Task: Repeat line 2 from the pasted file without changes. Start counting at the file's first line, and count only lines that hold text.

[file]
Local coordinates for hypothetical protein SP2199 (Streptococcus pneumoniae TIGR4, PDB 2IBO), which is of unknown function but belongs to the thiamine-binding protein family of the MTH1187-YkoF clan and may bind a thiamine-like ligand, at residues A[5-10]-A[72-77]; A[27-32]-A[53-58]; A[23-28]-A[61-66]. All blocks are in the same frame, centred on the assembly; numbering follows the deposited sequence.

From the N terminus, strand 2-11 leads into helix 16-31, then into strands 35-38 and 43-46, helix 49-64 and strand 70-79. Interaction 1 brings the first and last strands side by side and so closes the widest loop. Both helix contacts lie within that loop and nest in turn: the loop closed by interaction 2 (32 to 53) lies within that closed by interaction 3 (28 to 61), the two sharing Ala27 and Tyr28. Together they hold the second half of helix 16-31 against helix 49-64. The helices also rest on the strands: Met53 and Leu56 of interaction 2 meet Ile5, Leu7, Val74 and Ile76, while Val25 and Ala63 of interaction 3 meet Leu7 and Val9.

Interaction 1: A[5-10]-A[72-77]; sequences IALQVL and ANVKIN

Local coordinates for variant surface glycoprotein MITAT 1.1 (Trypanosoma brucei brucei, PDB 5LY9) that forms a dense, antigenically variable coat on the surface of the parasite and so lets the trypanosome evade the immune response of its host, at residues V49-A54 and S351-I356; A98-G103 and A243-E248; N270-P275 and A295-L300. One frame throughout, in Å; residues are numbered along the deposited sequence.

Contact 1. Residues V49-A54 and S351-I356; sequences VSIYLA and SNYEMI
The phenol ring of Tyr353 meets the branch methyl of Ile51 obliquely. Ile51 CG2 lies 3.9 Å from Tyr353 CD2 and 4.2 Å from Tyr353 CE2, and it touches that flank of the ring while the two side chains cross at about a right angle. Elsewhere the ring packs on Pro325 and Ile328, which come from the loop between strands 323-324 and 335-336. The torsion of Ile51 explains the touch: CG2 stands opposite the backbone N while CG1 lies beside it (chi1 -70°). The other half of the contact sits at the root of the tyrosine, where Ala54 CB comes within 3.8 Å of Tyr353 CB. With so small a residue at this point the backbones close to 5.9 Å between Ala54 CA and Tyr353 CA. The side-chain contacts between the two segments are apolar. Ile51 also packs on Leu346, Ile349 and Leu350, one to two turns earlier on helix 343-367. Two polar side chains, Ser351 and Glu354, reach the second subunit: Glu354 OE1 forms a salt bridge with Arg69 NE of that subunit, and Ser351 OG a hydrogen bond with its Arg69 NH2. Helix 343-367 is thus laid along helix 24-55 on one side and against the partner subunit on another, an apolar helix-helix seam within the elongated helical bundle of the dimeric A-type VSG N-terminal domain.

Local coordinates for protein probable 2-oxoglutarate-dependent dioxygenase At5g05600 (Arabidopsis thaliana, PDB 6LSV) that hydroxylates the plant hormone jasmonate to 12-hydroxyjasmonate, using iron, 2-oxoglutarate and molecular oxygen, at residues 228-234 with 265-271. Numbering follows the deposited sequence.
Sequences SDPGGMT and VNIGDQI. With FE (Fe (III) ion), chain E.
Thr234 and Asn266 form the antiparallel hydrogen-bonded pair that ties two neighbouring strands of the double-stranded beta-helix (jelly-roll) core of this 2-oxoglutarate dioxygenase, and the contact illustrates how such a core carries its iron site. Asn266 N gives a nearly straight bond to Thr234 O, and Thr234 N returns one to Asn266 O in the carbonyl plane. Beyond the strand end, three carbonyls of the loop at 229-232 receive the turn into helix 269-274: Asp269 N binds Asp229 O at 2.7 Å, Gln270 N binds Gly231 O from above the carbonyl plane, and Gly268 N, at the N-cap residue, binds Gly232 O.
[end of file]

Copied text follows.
From the N terminus, strand 2-11 leads into helix 16-31, then into strands 35-38 and 43-46, helix 49-64 and strand 70-79. Interaction 1 brings the first and last strands side by side and so closes the widest loop. Both helix contacts lie within that loop and nest in turn: the loop closed by interaction 2 (32 to 53) lies within that closed by interaction 3 (28 to 61), the two sharing Ala27 and Tyr28. Together they hold the second half of helix 16-31 against helix 49-64. The helices also rest on the strands: Met53 and Leu56 of interaction 2 meet Ile5, Leu7, Val74 and Ile76, while Val25 and Ala63 of interaction 3 meet Leu7 and Val9.